|Benjamin Britten, Composer (1913 - 1976)|
Photo courtesy of Wikipedia
Listening to Benjamin Britten's The Young Person's Guide to the Orchestra completed our trifecta of children's music education pieces, which also included Saint-Saens' The Carnival of the Animals and Prokofiev's Peter and the Wolf.
Written in 1946 for an educational documentary film called The Instruments of the Orchestra, The Young Person's Guide to the Orchestra is one of Britten's best known works. The subtitle of the piece is "Variations and Fugue on a Theme of Purcell" in which we hear the melody of Rondeau from Abdelazar in a way that shows off the tone colors and capacities of the various sections of the orchestra.
In the introduction, the theme is initially played by the entire orchestra, then by each major family of instruments of the orchestra: first the woodwinds, then the strings, then the brass, and finally by the percussion. Each variation then features a particular instrument in depth, in the same family order, generally moving through each family from high to low. After the entire orchestra has been heard by sections, it is put back together using the original fugue. Once everyone has entered (Piccolo, then woodwinds, strings, brass and percussion), the brass are re-introduced with Purcell's original melody while the remainder continue the fugue theme until the piece finally comes to a fortissimo finish.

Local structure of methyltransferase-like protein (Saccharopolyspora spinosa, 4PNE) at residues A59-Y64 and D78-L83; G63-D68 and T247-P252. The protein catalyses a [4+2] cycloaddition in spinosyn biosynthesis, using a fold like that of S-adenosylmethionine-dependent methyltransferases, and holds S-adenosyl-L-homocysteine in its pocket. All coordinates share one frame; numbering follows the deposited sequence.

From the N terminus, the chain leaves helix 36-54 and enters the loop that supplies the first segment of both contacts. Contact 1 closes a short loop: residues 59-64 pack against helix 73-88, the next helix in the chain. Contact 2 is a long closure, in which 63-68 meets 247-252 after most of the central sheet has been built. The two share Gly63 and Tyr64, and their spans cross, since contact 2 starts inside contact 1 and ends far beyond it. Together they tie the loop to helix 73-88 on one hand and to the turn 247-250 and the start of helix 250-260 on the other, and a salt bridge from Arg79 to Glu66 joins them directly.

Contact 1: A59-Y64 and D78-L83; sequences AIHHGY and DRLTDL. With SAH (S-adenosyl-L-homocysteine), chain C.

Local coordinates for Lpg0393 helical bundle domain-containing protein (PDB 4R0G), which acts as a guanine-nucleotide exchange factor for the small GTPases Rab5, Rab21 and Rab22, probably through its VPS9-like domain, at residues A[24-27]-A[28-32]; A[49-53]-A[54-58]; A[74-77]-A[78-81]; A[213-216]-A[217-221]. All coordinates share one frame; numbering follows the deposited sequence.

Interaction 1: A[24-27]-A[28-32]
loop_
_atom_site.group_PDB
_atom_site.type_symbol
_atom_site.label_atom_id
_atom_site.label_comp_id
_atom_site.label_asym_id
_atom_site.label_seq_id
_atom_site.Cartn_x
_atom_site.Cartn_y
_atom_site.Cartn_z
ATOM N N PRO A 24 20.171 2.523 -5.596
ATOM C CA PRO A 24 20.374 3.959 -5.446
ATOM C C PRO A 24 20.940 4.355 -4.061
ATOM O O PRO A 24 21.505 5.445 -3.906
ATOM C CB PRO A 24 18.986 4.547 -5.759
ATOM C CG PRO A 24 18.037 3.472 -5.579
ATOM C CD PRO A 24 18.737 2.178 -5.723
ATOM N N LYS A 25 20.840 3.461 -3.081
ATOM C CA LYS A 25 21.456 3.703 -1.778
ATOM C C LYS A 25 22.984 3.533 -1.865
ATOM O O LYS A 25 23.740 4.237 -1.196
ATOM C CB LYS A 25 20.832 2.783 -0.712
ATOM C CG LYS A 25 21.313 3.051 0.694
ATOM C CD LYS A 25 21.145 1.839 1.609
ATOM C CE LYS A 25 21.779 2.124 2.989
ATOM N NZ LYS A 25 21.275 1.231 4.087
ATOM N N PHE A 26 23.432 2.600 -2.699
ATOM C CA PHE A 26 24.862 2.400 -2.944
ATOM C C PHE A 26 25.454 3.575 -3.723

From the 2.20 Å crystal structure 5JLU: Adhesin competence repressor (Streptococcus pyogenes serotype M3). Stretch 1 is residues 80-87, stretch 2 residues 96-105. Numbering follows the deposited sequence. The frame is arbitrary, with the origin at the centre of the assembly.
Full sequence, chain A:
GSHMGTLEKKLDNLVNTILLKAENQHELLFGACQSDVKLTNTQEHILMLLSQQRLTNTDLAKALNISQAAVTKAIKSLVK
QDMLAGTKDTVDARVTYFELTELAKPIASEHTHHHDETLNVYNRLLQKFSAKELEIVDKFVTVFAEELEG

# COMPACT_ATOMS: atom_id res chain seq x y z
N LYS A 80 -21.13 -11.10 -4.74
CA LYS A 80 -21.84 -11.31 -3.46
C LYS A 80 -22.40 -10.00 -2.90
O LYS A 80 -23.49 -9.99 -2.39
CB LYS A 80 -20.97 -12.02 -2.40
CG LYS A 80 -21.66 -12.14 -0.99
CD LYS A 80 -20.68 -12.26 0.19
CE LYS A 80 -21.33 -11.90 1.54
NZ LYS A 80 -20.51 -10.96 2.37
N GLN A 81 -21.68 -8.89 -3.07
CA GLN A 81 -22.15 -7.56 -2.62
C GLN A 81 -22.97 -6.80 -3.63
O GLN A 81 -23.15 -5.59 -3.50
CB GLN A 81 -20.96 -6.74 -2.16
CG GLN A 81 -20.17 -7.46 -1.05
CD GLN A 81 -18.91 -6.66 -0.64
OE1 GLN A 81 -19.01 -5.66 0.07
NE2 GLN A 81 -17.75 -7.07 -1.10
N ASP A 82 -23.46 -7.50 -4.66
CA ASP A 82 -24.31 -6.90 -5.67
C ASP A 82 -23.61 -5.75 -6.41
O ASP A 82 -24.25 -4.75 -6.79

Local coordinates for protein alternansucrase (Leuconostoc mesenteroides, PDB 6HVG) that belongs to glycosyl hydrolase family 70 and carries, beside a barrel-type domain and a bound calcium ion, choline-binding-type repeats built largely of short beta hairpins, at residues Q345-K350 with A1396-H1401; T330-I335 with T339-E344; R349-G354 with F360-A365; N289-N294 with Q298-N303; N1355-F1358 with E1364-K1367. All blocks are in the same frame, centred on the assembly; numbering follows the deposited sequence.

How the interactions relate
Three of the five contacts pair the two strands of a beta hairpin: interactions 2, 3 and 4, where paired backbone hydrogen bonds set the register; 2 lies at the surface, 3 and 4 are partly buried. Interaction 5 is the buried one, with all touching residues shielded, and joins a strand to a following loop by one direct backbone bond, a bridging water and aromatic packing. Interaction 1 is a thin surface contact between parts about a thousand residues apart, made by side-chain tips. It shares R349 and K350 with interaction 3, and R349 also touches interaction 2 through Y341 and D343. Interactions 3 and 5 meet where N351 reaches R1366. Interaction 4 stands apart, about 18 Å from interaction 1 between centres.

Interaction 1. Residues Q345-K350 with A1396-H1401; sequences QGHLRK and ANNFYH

In short, the structure looks like this:
While most of our music listening is done en route, I found this piece less conducive to the starts and stops of our daily life. At the end of our week, I finally brought the CD in the house and made the kids sit on the sofa (no touching) to listen to it one final time.
Interestingly, this work, in the composer's words, "is affectionately inscribed to the children of John and Jean Maud: Humphrey, Pamela, Caroline and Virginia, for their edification and entertainment." "A boy and three girls," I thought. "Just like me." I wonder if Humphrey and Pamela had a hard time keeping their hands to themselves, too?
SAMUEL: I like the trumpets because they carry out the melody.
ANNA: I like the double bass section because it sounds happy - like what my life would be like without Samuel.
ARIELLE: I like the trombones because they sound like the King and Queen. I also like the xylophone because it sounds graceful, like little drops of rain. I like the end with the whole orchestra because it sounds like something happy and exciting is going to happen. The end sounds like a King and Queen entering and that they finally made it to that place!
ELLA: I like the violas the best because it sounds calm like in Swan Lake.